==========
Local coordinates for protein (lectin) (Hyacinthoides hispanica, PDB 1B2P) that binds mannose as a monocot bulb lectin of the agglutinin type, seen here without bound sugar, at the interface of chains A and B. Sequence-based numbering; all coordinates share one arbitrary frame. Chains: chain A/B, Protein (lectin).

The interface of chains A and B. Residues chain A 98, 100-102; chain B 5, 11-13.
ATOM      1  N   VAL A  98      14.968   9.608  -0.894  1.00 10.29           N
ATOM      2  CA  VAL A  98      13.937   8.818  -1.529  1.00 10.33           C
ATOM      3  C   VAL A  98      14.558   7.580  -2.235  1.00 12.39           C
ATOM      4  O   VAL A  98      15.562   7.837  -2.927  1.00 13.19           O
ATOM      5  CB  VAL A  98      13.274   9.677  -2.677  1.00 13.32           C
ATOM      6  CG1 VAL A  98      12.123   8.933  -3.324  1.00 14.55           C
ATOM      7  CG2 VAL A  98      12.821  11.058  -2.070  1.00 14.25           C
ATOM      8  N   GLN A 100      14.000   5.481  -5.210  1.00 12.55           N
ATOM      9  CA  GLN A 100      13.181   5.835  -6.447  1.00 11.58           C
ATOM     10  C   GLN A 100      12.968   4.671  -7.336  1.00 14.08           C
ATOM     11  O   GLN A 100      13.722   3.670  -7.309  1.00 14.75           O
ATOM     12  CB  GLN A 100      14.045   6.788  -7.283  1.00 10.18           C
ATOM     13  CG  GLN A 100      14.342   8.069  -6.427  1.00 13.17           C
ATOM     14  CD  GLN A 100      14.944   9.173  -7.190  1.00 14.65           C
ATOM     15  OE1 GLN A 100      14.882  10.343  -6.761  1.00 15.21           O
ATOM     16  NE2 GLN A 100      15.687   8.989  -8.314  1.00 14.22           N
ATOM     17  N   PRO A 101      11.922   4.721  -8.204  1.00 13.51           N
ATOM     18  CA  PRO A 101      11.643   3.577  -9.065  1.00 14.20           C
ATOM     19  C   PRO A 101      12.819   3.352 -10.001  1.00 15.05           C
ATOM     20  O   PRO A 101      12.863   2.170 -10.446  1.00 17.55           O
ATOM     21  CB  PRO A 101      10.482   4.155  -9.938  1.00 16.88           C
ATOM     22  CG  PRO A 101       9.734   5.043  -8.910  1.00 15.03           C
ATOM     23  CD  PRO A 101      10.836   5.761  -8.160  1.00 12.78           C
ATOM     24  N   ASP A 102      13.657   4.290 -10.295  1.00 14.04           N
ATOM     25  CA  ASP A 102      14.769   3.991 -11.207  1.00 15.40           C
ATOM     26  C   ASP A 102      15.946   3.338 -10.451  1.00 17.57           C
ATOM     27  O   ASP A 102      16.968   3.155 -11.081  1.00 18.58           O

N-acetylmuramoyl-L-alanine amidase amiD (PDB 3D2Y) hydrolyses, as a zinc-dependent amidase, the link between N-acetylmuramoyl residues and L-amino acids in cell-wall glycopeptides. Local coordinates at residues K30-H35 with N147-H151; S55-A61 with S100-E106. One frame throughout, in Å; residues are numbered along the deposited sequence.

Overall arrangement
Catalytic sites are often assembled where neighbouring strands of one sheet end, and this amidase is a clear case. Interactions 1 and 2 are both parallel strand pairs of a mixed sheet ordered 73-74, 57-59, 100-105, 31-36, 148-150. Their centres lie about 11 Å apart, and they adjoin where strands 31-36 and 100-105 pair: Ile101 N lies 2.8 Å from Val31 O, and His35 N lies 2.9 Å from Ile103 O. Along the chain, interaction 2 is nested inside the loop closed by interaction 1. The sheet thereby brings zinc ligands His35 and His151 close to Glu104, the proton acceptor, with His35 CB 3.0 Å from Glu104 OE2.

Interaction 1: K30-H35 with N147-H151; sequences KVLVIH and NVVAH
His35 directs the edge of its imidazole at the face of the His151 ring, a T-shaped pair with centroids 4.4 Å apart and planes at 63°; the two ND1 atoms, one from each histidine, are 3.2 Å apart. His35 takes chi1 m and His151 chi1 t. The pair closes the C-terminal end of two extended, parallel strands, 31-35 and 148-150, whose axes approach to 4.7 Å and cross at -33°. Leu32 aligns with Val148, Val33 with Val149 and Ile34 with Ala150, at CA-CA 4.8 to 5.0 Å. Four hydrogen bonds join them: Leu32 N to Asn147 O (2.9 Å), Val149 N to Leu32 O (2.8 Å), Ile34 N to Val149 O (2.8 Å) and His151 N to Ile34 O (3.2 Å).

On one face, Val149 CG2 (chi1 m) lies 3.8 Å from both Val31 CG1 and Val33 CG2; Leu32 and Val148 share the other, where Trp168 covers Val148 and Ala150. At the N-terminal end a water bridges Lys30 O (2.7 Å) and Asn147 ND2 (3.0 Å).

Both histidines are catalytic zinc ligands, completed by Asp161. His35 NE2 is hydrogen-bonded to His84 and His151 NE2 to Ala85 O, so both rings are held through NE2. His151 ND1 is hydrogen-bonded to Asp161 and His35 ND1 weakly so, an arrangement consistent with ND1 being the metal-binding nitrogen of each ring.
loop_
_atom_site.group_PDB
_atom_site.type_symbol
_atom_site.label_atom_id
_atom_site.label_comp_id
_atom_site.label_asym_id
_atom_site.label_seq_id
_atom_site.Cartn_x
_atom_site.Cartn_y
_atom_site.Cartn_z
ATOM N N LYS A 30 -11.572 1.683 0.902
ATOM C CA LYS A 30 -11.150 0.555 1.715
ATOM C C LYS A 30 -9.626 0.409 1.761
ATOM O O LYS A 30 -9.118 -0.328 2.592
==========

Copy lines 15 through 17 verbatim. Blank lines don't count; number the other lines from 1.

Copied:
ATOM     13  CG  GLN A 100      14.342   8.069  -6.427  1.00 13.17           C
ATOM     14  CD  GLN A 100      14.944   9.173  -7.190  1.00 14.65           C
ATOM     15  OE1 GLN A 100      14.882  10.343  -6.761  1.00 15.21           O